A Very Smart Plan for Federal Smart Grid Grants
The principal energy storage appropriations included in the ARRA were:
- $4,500,000,000 for grants for “Electricity Delivery and Energy Reliability” including activities to modernize the electric grid, include demand response equipment, enhance security and reliability of the energy infrastructure, energy storage research, development, demonstration and deployment, and facilitate recovery from disruptions to the energy supply;
- $2,000,000,000 for grants to manufacturers of advanced battery systems and vehicle batteries that are produced in the United States, including advanced lithium ion batteries, hybrid electrical systems, component manufacturers, and software designers;
- $500,000,000 for research, labor exchange and job training projects that prepare workers for careers in energy efficiency and renewable energy; and
- $300,000,000 to purchase high fuel economy motor vehicles including: hybrid vehicles; neighborhood electric vehicles; electric vehicles; and commercially available, plug-in hybrid vehicles.
In his early remarks on ARRA policy objectives, President Obama seemed inclined toward an egalitarian approach that would use ARRA funding for a wide variety of projects in a concerted effort to create new jobs, explore reasonable alternatives and rely on market mechanisms rather than policy-wonks. I was particularly impressed by remarks President Obama made at the Southern California Edison Electric Vehicle Technical Center last month when he said:
While we all know the opera ain't over 'til the fat lady sings, an April 16th press release from the DOE has spurred my optimism to new heights and given me reason to believe the DOE's plans for smart grid grants will take a very reasonable and pragmatic approach. In discussing their plans for financing smart grid projects, the DOE press release said:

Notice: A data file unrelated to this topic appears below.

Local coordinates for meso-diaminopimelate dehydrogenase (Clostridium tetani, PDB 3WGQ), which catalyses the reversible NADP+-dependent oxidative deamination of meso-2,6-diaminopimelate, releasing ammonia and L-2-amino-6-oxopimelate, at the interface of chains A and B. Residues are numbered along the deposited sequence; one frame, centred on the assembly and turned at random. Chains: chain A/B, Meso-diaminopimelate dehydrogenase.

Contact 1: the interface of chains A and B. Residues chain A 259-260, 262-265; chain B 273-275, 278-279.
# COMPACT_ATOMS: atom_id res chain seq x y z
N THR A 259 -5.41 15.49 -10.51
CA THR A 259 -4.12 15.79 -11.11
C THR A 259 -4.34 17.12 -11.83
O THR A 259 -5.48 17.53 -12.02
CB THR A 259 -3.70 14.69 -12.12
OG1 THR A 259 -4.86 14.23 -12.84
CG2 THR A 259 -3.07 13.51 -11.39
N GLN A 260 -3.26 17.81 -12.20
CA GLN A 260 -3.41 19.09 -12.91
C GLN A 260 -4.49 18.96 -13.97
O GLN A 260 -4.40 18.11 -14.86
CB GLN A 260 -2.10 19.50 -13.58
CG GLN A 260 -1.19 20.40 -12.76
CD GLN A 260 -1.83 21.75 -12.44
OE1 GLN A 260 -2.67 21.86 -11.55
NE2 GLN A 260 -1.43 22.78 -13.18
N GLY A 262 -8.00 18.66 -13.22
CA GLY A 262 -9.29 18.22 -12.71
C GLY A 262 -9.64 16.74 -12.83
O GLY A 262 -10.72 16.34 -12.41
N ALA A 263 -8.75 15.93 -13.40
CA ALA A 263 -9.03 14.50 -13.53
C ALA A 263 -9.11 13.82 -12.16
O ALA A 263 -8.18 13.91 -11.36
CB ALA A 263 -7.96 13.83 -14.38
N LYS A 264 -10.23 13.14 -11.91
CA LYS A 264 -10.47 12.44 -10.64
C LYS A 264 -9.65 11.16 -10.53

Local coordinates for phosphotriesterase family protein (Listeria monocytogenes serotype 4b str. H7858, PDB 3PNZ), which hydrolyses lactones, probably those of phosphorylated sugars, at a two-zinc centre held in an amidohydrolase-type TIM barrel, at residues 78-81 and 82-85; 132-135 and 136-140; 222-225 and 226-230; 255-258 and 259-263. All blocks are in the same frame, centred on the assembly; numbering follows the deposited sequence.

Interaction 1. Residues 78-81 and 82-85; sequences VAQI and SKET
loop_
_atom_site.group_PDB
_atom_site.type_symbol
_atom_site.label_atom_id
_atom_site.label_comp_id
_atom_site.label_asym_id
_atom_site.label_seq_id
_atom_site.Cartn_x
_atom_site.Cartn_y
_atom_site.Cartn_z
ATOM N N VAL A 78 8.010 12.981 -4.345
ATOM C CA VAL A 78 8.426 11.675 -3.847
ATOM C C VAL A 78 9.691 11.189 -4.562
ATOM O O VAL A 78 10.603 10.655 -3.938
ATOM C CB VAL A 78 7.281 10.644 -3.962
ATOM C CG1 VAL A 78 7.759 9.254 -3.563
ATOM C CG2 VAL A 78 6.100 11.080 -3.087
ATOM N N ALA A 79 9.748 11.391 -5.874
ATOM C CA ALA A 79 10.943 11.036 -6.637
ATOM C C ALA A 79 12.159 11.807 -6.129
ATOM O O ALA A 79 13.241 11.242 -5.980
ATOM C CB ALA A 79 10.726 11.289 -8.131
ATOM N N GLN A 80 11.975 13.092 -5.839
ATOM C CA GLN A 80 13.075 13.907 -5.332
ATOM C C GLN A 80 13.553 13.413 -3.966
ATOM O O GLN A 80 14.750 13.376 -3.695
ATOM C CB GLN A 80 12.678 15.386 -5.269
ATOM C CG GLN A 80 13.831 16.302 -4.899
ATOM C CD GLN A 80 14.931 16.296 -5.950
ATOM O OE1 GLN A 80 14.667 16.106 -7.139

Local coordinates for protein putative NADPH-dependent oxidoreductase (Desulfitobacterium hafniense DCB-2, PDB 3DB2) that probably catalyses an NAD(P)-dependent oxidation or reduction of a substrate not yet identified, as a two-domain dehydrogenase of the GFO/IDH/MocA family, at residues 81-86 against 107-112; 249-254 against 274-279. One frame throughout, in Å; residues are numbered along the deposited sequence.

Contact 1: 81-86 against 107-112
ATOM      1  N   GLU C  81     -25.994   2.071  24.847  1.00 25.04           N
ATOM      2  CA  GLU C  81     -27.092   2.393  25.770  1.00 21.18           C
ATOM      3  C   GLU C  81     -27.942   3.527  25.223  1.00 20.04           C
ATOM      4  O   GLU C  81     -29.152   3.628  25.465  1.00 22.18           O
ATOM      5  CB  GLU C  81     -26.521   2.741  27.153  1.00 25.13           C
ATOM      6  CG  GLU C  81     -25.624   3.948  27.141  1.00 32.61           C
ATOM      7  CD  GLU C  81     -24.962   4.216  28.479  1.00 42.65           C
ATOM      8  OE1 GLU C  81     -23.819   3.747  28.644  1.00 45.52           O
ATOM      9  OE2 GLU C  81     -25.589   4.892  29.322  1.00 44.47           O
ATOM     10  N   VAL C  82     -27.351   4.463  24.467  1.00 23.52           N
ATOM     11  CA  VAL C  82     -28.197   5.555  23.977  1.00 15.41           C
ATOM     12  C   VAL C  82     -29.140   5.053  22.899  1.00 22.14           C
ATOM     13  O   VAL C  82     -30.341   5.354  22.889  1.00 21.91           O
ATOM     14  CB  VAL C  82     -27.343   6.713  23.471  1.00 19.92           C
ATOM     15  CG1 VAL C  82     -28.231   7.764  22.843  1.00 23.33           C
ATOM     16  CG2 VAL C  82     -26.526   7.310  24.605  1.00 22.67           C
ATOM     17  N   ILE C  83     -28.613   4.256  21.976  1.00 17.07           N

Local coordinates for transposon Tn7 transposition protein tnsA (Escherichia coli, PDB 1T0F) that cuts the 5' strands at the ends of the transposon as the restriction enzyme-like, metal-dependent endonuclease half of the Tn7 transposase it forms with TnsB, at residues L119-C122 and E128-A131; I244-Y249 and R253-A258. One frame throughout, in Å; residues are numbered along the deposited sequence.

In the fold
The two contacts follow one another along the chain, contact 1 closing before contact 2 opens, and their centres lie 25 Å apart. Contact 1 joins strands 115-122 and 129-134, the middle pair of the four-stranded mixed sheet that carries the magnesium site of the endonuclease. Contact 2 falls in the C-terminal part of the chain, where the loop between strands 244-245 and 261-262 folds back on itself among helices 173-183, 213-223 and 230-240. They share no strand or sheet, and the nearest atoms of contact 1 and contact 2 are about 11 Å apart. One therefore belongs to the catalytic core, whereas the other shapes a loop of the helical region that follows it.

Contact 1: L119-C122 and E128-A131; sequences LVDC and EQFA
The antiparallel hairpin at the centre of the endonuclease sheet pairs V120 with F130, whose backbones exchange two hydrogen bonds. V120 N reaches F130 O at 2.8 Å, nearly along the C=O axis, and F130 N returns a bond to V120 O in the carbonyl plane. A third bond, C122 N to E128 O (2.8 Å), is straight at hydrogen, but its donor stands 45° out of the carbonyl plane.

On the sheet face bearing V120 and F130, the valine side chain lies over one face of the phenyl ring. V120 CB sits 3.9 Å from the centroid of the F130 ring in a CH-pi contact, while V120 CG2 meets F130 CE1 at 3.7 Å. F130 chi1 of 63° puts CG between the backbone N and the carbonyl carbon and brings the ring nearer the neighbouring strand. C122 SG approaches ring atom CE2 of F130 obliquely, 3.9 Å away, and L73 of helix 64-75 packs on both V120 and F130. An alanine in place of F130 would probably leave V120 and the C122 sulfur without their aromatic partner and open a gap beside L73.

Eligible applicants include, but are not limited to, electric utilities, companies that distribute or sell electricity, organizations that coordinate or control grid operations, appliance and equipment manufacturers, and firms that wish to install smart grid technology. There will be a 20-day public comment period on the Notice of Intent; the Department will use feedback to finalize the grant program structure and subsequent solicitation.
$615 million for Smart Grid Demonstration Projects
The draft Funding Opportunity Announcement is for smart grid demonstrations in three areas:
- Smart Grid
Regional Demonstrations will quantify smart grid costs and
benefits, verify technology viability, and examine new business models.
- Utility-Scale Energy Storage Demonstrations can include technologies such as advanced battery systems, ultra-capacitors, flywheels, and compressed air energy systems, and applications such as wind and photovoltaic integration and grid congestion relief.
- Grid Monitoring Demonstrations will support the installation and networking of multiple high-resolution, time-synchronized grid monitoring devices, called phasor measurement units, that allow transmission system operators to see, and therefore influence, electric flows in real-time.
If the policy objectives defined by President Obama and clarified by the DOE flow through the entire ARRA grant allocation process, we may be entering a golden age for investors in companies that are developing batteries, energy storage devices and other smart grid technologies; a tidal wave of public and private funding that will lift all boats in the sector rather than a select few.
The overriding policy objectives I've been able to glean from the statements to date are:
- The DOE will spread the wealth across a broad range of technologies and companies; and